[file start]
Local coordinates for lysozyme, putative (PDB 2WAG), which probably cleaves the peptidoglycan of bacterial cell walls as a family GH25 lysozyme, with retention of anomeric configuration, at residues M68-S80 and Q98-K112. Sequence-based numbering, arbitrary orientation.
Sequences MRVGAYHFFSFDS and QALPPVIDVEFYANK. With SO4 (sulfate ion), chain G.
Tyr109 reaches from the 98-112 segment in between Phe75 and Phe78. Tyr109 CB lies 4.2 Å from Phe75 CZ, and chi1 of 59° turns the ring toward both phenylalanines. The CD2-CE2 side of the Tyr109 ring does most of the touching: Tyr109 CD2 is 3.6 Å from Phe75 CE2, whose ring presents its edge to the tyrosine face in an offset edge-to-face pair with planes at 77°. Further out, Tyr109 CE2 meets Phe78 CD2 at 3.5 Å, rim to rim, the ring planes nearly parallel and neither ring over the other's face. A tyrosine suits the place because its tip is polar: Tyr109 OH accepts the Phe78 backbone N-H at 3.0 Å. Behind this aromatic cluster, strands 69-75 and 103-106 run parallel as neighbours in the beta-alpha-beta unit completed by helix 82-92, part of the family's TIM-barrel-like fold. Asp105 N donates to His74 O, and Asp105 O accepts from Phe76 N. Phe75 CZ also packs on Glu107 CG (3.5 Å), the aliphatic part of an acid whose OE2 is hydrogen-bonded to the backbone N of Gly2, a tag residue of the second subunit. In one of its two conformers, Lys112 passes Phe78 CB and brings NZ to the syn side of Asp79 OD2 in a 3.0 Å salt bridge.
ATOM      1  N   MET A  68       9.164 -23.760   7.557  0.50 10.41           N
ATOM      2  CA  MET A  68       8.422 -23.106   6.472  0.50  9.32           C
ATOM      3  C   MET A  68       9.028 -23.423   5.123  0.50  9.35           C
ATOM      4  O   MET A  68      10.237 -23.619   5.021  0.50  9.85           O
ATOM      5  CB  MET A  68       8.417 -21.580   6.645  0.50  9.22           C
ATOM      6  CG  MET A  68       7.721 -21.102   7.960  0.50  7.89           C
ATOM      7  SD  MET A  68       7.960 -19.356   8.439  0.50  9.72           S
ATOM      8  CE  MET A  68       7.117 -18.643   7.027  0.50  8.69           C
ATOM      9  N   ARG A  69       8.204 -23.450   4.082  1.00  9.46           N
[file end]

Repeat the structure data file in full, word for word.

Local coordinates for lysozyme, putative (PDB 2WAG), which probably cleaves the peptidoglycan of bacterial cell walls as a family GH25 lysozyme, with retention of anomeric configuration, at residues M68-S80 and Q98-K112. Sequence-based numbering, arbitrary orientation.
Sequences MRVGAYHFFSFDS and QALPPVIDVEFYANK. With SO4 (sulfate ion), chain G.
Tyr109 reaches from the 98-112 segment in between Phe75 and Phe78. Tyr109 CB lies 4.2 Å from Phe75 CZ, and chi1 of 59° turns the ring toward both phenylalanines. The CD2-CE2 side of the Tyr109 ring does most of the touching: Tyr109 CD2 is 3.6 Å from Phe75 CE2, whose ring presents its edge to the tyrosine face in an offset edge-to-face pair with planes at 77°. Further out, Tyr109 CE2 meets Phe78 CD2 at 3.5 Å, rim to rim, the ring planes nearly parallel and neither ring over the other's face. A tyrosine suits the place because its tip is polar: Tyr109 OH accepts the Phe78 backbone N-H at 3.0 Å. Behind this aromatic cluster, strands 69-75 and 103-106 run parallel as neighbours in the beta-alpha-beta unit completed by helix 82-92, part of the family's TIM-barrel-like fold. Asp105 N donates to His74 O, and Asp105 O accepts from Phe76 N. Phe75 CZ also packs on Glu107 CG (3.5 Å), the aliphatic part of an acid whose OE2 is hydrogen-bonded to the backbone N of Gly2, a tag residue of the second subunit. In one of its two conformers, Lys112 passes Phe78 CB and brings NZ to the syn side of Asp79 OD2 in a 3.0 Å salt bridge.
ATOM      1  N   MET A  68       9.164 -23.760   7.557  0.50 10.41           N
ATOM      2  CA  MET A  68       8.422 -23.106   6.472  0.50  9.32           C
ATOM      3  C   MET A  68       9.028 -23.423   5.123  0.50  9.35           C
ATOM      4  O   MET A  68      10.237 -23.619   5.021  0.50  9.85           O
ATOM      5  CB  MET A  68       8.417 -21.580   6.645  0.50  9.22           C
ATOM      6  CG  MET A  68       7.721 -21.102   7.960  0.50  7.89           C
ATOM      7  SD  MET A  68       7.960 -19.356   8.439  0.50  9.72           S
ATOM      8  CE  MET A  68       7.117 -18.643   7.027  0.50  8.69           C
ATOM      9  N   ARG A  69       8.204 -23.450   4.082  1.00  9.46           N